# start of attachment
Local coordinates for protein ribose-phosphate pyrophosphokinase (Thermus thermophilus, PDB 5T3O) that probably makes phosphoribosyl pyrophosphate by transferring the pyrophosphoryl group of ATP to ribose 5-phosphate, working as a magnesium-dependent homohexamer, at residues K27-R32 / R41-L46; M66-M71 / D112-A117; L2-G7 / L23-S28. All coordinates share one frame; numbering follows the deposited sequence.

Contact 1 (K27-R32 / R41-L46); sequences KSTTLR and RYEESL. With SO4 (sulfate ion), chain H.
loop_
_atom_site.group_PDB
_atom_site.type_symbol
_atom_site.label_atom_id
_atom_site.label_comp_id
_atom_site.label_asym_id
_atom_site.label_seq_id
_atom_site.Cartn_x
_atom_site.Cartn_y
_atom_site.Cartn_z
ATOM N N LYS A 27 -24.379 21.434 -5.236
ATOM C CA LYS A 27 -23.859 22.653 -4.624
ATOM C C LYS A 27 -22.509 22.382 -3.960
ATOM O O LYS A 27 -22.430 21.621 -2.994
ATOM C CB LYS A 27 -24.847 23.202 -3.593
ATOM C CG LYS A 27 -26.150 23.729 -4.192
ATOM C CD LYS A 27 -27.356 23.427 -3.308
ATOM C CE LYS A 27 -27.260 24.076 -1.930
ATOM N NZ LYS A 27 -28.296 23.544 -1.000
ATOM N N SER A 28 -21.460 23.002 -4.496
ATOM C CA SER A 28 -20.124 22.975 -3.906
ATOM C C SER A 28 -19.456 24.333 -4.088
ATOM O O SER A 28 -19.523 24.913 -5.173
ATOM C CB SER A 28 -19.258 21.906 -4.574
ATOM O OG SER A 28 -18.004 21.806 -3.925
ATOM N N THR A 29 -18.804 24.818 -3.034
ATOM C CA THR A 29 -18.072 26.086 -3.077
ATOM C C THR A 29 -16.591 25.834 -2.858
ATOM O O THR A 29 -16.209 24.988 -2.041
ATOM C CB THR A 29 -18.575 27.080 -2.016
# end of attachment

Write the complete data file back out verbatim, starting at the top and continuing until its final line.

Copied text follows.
Local coordinates for protein ribose-phosphate pyrophosphokinase (Thermus thermophilus, PDB 5T3O) that probably makes phosphoribosyl pyrophosphate by transferring the pyrophosphoryl group of ATP to ribose 5-phosphate, working as a magnesium-dependent homohexamer, at residues K27-R32 / R41-L46; M66-M71 / D112-A117; L2-G7 / L23-S28. All coordinates share one frame; numbering follows the deposited sequence.

Contact 1 (K27-R32 / R41-L46); sequences KSTTLR and RYEESL. With SO4 (sulfate ion), chain H.
loop_
_atom_site.group_PDB
_atom_site.type_symbol
_atom_site.label_atom_id
_atom_site.label_comp_id
_atom_site.label_asym_id
_atom_site.label_seq_id
_atom_site.Cartn_x
_atom_site.Cartn_y
_atom_site.Cartn_z
ATOM N N LYS A 27 -24.379 21.434 -5.236
ATOM C CA LYS A 27 -23.859 22.653 -4.624
ATOM C C LYS A 27 -22.509 22.382 -3.960
ATOM O O LYS A 27 -22.430 21.621 -2.994
ATOM C CB LYS A 27 -24.847 23.202 -3.593
ATOM C CG LYS A 27 -26.150 23.729 -4.192
ATOM C CD LYS A 27 -27.356 23.427 -3.308
ATOM C CE LYS A 27 -27.260 24.076 -1.930
ATOM N NZ LYS A 27 -28.296 23.544 -1.000
ATOM N N SER A 28 -21.460 23.002 -4.496
ATOM C CA SER A 28 -20.124 22.975 -3.906
ATOM C C SER A 28 -19.456 24.333 -4.088
ATOM O O SER A 28 -19.523 24.913 -5.173
ATOM C CB SER A 28 -19.258 21.906 -4.574
ATOM O OG SER A 28 -18.004 21.806 -3.925
ATOM N N THR A 29 -18.804 24.818 -3.034
ATOM C CA THR A 29 -18.072 26.086 -3.077
ATOM C C THR A 29 -16.591 25.834 -2.858
ATOM O O THR A 29 -16.209 24.988 -2.041
ATOM C CB THR A 29 -18.575 27.080 -2.016